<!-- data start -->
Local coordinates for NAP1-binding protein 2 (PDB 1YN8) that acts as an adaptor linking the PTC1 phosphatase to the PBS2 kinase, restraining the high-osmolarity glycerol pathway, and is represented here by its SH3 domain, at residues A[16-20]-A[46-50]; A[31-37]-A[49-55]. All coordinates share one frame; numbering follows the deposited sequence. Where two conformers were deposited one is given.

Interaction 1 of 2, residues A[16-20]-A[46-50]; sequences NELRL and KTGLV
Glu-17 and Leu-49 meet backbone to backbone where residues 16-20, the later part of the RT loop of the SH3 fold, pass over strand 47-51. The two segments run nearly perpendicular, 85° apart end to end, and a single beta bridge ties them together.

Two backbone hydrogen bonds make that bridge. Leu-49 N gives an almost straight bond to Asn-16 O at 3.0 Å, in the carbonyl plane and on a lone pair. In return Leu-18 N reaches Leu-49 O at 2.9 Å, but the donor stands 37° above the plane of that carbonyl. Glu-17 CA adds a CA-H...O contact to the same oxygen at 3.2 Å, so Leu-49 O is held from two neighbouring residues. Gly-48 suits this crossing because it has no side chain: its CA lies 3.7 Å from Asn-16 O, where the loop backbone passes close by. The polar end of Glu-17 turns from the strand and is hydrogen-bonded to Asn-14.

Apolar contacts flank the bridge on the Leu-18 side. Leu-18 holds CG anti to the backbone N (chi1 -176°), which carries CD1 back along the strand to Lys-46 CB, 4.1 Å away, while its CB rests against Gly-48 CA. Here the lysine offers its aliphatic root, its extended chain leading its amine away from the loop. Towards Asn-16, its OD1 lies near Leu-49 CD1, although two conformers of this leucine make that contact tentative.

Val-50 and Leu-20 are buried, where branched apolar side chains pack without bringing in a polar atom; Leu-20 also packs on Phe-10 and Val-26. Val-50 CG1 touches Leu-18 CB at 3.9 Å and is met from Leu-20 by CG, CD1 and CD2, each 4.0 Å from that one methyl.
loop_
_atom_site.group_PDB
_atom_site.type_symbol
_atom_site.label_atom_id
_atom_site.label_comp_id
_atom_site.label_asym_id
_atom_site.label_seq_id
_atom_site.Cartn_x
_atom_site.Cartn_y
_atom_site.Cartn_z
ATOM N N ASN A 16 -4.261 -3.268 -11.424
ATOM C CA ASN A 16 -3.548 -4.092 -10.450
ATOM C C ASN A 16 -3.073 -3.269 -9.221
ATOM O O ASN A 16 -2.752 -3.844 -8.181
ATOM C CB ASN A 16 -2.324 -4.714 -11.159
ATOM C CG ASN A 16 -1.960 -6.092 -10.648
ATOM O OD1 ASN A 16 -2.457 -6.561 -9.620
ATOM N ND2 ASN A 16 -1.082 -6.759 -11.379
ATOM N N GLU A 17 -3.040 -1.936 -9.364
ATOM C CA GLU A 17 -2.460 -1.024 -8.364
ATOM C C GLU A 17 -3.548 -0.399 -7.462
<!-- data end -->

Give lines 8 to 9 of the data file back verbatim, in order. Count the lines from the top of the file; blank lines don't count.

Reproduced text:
_atom_site.group_PDB
_atom_site.type_symbol